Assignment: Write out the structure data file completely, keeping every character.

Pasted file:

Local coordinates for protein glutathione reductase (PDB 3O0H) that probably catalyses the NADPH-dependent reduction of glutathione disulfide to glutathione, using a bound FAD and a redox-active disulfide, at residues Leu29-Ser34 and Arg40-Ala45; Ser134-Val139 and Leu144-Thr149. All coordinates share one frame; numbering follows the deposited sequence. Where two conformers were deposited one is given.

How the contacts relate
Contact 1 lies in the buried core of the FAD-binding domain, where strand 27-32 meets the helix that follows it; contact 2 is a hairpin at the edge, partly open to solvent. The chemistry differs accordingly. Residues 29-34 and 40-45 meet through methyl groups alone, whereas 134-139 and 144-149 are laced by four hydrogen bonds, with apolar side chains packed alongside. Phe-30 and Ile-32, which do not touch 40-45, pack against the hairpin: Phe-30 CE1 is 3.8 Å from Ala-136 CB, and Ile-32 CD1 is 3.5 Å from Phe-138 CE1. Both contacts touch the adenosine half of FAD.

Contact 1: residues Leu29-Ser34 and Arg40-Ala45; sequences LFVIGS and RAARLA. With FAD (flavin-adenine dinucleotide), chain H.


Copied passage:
Local coordinates for protein glutathione reductase (PDB 3O0H) that probably catalyses the NADPH-dependent reduction of glutathione disulfide to glutathione, using a bound FAD and a redox-active disulfide, at residues Leu29-Ser34 and Arg40-Ala45; Ser134-Val139 and Leu144-Thr149. All coordinates share one frame; numbering follows the deposited sequence. Where two conformers were deposited one is given.

How the contacts relate
Contact 1 lies in the buried core of the FAD-binding domain, where strand 27-32 meets the helix that follows it; contact 2 is a hairpin at the edge, partly open to solvent. The chemistry differs accordingly. Residues 29-34 and 40-45 meet through methyl groups alone, whereas 134-139 and 144-149 are laced by four hydrogen bonds, with apolar side chains packed alongside. Phe-30 and Ile-32, which do not touch 40-45, pack against the hairpin: Phe-30 CE1 is 3.8 Å from Ala-136 CB, and Ile-32 CD1 is 3.5 Å from Phe-138 CE1. Both contacts touch the adenosine half of FAD.

Contact 1: residues Leu29-Ser34 and Arg40-Ala45; sequences LFVIGS and RAARLA. With FAD (flavin-adenine dinucleotide), chain H.